Directed by: Ridley Scott
Premise: A biographical drama about Napoleon Bonaparte (Joaquin Phoenix) and his rise to power in nineteenth century France.
What Works: 2023’s Napoleon comes from filmmaker Ridley Scott whose filmography includes several impressive sword and shield films such as Gladiator, Kingdom of Heaven, and The Last Duel. Those movies were distinguished by a broad scale and impressive production values mixed with intimate stories of characters trying to maintain their integrity in the midst of epoch defining events. Napoleon does much the same thing with Scott’s characteristic style and craftsmanship. The production design is remarkable. The nineteenth century is recreated with great detail; the costumes and sets look organic and lived-in and the scenes of warfare are brutal. Napolean incudes some very large battle scenes and the filmmakers manage the action and use visual cues to avoid expository dialogue. There is an impressive proportion between the scale and the storytelling. The movie is big but the characters don’t get lost in the canvas. In fact, the film is less interested in the epic scale and much more invested in the intimate relationship between Napoleon and his wife Josephine. Napoleon is a master military tactician but with her he’s vulnerable while Josephine is indifferent, at least at first, and together they have a complicated relationship. Joaquin Phoenix is excellent as Napoleon. He plays the character as socially awkward and he’s believable as a battlefield commander but with a deficit in relating to others. Vanessa Kirby is also terrific as Josephine. She is a survivor of the French Revolution and the trauma of her experience simmers just underneath Kirby’s performance. As a historical biopic about a legendary leader, Napoleon subverts some of the expectations of this genre and the film is distinguished by a subtle self-awareness. These kinds of movies often dramatize the great man theory but Napoleon undermines it. It does that through humor—Napoleon is frequently deliberately funny—but also by subtly drawing attention to the fact that so many people died to assuage this man’s ego.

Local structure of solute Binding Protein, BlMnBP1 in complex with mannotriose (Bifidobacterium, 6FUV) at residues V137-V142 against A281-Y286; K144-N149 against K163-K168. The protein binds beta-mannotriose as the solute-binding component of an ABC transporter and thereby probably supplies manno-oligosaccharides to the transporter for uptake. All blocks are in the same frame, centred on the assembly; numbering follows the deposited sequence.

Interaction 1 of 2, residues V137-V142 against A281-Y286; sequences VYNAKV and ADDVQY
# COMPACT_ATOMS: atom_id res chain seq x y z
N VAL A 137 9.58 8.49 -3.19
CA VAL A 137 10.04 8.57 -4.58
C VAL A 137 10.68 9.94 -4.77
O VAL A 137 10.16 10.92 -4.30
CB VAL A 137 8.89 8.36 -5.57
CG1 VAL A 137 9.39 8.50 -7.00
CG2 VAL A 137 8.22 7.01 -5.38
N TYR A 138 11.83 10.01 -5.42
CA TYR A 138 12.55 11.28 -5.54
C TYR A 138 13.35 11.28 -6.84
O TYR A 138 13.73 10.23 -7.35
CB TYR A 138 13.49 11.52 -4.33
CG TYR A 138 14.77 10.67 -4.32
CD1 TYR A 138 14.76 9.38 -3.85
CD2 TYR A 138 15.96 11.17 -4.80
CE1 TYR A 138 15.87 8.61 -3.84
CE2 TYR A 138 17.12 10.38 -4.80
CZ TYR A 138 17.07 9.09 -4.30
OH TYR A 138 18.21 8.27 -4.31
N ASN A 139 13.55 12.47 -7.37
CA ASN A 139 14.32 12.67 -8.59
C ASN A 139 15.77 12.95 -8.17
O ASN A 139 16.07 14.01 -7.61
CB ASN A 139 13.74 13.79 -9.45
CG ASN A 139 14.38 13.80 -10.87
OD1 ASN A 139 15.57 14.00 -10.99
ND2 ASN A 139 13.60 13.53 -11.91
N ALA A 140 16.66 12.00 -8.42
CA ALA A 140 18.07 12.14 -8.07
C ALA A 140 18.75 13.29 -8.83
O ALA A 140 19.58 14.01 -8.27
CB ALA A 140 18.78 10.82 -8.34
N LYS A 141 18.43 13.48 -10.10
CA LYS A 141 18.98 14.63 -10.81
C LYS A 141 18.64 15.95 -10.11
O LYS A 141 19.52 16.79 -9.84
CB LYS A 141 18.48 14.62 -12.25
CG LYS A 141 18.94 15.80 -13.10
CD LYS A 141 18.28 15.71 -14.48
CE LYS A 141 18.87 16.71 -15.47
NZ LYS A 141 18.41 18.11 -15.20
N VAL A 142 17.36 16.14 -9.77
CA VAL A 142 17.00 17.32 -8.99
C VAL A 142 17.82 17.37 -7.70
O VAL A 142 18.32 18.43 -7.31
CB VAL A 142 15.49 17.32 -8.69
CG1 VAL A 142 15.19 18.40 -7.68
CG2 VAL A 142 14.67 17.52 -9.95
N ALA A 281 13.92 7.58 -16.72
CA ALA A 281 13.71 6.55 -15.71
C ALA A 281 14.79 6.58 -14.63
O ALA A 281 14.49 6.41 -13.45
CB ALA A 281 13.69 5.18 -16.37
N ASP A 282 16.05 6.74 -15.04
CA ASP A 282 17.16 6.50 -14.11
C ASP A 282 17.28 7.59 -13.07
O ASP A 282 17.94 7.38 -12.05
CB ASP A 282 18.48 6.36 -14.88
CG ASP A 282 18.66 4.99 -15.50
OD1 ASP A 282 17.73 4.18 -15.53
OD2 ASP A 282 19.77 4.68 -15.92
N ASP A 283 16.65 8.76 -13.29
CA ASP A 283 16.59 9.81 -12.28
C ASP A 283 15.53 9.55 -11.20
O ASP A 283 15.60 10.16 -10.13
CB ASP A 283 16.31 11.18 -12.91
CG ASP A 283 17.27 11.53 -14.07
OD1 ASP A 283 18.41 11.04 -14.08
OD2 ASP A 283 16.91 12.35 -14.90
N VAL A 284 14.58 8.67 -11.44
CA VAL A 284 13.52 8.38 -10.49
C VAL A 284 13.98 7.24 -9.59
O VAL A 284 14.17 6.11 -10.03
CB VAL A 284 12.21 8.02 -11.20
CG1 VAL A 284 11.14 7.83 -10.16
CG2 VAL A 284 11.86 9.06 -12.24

What Doesn’t: The accents of Napoleon are all over the place. Joaquin Phoenix speaks in his American accent while other actors perform with a British accent and some speak with a generic Transatlantic inflection. It’s never too distracting but with so much attention paid to the historical detail it is odd that this element is allowed to slide. The narrative of Napoleon consists of two parts: the love story and the political and military campaigns. The two parts don’t quite fit together. The pacing is sometimes choppy and despite running 158 minutes Napoleon feels rushed. The political story especially suffers. The film doesn’t develop the idea of Napoleon as a politician and there isn’t much tension or drama to this aspect of the story. Napolean’s second marriage and his children are briefly mentioned and then dropped from the narrative.
Bottom Line: Napoleon’s storytelling is a bit clunky but the production design and the performances are excellent. It’s been reported that Ridley Scott has created a four hour version of Napoleon that will be released for home viewing at a later date. That cut might fix some of the flaws of the theatrical version.
Episode: #975 (December 3, 2023)